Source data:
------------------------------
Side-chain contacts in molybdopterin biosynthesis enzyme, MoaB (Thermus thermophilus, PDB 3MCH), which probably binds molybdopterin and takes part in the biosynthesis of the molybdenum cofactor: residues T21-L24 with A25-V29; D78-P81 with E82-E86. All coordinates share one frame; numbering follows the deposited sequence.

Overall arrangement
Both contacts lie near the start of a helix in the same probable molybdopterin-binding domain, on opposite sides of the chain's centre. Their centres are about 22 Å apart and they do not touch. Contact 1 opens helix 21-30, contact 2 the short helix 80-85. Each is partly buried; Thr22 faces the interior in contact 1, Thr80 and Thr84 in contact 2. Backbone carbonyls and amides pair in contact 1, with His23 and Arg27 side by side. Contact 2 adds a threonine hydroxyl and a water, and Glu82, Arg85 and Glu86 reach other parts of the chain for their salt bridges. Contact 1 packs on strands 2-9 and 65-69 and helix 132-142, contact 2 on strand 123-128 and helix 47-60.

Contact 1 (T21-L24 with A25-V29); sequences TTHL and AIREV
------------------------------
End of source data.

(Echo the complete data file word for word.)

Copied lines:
Side-chain contacts in molybdopterin biosynthesis enzyme, MoaB (Thermus thermophilus, PDB 3MCH), which probably binds molybdopterin and takes part in the biosynthesis of the molybdenum cofactor: residues T21-L24 with A25-V29; D78-P81 with E82-E86. All coordinates share one frame; numbering follows the deposited sequence.

Overall arrangement
Both contacts lie near the start of a helix in the same probable molybdopterin-binding domain, on opposite sides of the chain's centre. Their centres are about 22 Å apart and they do not touch. Contact 1 opens helix 21-30, contact 2 the short helix 80-85. Each is partly buried; Thr22 faces the interior in contact 1, Thr80 and Thr84 in contact 2. Backbone carbonyls and amides pair in contact 1, with His23 and Arg27 side by side. Contact 2 adds a threonine hydroxyl and a water, and Glu82, Arg85 and Glu86 reach other parts of the chain for their salt bridges. Contact 1 packs on strands 2-9 and 65-69 and helix 132-142, contact 2 on strand 123-128 and helix 47-60.

Contact 1 (T21-L24 with A25-V29); sequences TTHL and AIREV